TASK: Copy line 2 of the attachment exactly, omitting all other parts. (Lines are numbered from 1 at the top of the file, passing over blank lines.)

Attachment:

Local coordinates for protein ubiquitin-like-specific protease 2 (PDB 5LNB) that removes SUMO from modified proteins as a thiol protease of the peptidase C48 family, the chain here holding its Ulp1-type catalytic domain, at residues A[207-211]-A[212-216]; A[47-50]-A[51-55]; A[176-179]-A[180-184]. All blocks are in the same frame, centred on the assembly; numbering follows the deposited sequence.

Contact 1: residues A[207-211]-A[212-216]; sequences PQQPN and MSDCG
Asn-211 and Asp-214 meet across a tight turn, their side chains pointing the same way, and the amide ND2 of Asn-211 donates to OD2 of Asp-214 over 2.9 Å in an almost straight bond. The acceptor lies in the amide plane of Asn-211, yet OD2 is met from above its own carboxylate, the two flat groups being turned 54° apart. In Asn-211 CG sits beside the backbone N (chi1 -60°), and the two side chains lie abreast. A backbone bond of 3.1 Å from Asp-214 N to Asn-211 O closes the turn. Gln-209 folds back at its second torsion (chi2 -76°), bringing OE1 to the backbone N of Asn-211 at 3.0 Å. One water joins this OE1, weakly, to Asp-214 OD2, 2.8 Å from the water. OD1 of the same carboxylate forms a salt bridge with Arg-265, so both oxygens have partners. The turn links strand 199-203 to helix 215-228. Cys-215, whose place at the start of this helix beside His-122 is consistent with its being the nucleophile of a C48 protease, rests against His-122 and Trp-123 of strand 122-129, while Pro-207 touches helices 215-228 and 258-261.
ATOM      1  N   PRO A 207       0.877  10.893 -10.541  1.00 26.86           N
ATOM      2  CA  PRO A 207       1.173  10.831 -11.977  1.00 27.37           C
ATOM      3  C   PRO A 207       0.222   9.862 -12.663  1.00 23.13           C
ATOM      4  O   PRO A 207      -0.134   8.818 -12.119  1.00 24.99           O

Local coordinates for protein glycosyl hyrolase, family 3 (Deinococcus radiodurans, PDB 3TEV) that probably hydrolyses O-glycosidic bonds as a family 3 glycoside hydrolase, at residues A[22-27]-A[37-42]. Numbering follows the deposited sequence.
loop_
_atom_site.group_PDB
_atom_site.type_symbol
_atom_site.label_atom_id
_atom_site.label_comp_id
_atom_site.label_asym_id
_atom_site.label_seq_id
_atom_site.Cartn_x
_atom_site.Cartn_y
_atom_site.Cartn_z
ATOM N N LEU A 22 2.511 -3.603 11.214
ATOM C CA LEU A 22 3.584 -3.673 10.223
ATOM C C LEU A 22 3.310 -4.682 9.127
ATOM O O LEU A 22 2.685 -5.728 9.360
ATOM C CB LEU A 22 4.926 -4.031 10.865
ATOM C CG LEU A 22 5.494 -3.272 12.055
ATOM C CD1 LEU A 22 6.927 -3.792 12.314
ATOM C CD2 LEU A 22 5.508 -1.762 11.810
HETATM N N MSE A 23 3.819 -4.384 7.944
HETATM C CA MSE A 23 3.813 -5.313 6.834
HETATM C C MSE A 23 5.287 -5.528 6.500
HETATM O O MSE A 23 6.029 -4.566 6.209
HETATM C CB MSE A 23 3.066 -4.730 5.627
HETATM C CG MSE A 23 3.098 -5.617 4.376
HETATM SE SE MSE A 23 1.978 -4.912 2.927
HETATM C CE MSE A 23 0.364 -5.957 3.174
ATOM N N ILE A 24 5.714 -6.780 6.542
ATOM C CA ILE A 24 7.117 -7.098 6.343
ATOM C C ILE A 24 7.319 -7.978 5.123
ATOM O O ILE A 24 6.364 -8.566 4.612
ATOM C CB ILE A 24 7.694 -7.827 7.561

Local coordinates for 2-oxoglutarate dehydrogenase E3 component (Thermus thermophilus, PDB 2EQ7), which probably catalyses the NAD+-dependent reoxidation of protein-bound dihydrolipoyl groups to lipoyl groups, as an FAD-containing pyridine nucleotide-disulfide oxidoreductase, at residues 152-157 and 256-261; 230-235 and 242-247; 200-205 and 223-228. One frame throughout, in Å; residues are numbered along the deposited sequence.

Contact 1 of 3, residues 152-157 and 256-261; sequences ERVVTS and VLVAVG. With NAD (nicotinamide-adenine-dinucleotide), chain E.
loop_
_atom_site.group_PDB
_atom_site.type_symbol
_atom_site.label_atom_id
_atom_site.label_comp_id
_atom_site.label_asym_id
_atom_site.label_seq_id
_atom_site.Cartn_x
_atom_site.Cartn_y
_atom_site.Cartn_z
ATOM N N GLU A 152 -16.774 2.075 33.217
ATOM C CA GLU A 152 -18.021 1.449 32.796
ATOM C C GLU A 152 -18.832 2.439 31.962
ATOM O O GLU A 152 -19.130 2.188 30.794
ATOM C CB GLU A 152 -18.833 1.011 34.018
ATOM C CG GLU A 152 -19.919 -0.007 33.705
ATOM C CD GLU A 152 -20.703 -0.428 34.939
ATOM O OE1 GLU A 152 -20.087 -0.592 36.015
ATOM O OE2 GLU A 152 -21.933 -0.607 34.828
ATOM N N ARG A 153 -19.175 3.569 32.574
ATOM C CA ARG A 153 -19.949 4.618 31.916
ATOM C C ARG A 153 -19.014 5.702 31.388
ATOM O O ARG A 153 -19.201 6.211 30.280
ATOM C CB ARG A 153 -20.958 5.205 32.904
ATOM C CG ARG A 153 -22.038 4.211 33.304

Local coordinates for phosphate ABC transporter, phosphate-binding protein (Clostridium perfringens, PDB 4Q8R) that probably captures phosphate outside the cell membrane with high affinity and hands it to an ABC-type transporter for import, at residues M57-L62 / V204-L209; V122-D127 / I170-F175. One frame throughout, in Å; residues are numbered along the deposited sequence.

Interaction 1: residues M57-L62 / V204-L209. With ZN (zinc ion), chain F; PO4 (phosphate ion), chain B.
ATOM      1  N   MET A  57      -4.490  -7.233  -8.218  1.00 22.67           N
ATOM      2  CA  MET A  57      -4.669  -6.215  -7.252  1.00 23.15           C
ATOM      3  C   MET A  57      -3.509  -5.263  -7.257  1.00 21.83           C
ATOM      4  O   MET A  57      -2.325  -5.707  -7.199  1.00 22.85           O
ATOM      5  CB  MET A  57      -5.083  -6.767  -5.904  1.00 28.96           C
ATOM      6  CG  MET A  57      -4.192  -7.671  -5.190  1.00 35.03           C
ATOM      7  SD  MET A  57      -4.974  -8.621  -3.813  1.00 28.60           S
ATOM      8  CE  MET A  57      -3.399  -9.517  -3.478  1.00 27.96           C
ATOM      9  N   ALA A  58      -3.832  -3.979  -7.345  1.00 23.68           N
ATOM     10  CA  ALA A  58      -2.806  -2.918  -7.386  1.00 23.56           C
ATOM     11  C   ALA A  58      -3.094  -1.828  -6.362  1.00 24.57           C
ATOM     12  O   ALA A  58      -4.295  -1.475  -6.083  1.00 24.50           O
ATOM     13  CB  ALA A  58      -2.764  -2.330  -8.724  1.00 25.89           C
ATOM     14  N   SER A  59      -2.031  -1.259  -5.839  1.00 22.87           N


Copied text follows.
Contact 1: residues A[207-211]-A[212-216]; sequences PQQPN and MSDCG